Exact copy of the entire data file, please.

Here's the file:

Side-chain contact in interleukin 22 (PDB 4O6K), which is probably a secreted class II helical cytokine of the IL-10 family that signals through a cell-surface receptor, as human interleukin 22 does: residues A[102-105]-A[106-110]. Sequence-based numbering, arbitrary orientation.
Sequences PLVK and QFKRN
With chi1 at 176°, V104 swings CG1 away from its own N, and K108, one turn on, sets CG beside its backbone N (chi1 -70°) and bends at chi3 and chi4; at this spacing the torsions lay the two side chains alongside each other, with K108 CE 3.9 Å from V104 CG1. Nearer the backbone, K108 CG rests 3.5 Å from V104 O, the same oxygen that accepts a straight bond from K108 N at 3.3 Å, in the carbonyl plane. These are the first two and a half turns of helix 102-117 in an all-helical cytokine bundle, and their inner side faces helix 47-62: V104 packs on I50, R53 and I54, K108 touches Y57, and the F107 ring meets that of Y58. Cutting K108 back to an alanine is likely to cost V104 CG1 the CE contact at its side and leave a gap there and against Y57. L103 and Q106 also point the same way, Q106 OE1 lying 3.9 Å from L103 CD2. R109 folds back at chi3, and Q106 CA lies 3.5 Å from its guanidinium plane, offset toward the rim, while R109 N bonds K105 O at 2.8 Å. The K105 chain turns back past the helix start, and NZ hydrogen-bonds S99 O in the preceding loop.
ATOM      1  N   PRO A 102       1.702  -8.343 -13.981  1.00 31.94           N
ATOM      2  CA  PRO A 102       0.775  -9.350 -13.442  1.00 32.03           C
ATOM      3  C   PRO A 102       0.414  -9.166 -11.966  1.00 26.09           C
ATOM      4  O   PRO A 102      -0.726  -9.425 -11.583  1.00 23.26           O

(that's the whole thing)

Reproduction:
Side-chain contact in interleukin 22 (PDB 4O6K), which is probably a secreted class II helical cytokine of the IL-10 family that signals through a cell-surface receptor, as human interleukin 22 does: residues A[102-105]-A[106-110]. Sequence-based numbering, arbitrary orientation.
Sequences PLVK and QFKRN
With chi1 at 176°, V104 swings CG1 away from its own N, and K108, one turn on, sets CG beside its backbone N (chi1 -70°) and bends at chi3 and chi4; at this spacing the torsions lay the two side chains alongside each other, with K108 CE 3.9 Å from V104 CG1. Nearer the backbone, K108 CG rests 3.5 Å from V104 O, the same oxygen that accepts a straight bond from K108 N at 3.3 Å, in the carbonyl plane. These are the first two and a half turns of helix 102-117 in an all-helical cytokine bundle, and their inner side faces helix 47-62: V104 packs on I50, R53 and I54, K108 touches Y57, and the F107 ring meets that of Y58. Cutting K108 back to an alanine is likely to cost V104 CG1 the CE contact at its side and leave a gap there and against Y57. L103 and Q106 also point the same way, Q106 OE1 lying 3.9 Å from L103 CD2. R109 folds back at chi3, and Q106 CA lies 3.5 Å from its guanidinium plane, offset toward the rim, while R109 N bonds K105 O at 2.8 Å. The K105 chain turns back past the helix start, and NZ hydrogen-bonds S99 O in the preceding loop.
ATOM      1  N   PRO A 102       1.702  -8.343 -13.981  1.00 31.94           N
ATOM      2  CA  PRO A 102       0.775  -9.350 -13.442  1.00 32.03           C
ATOM      3  C   PRO A 102       0.414  -9.166 -11.966  1.00 26.09           C
ATOM      4  O   PRO A 102      -0.726  -9.425 -11.583  1.00 23.26           O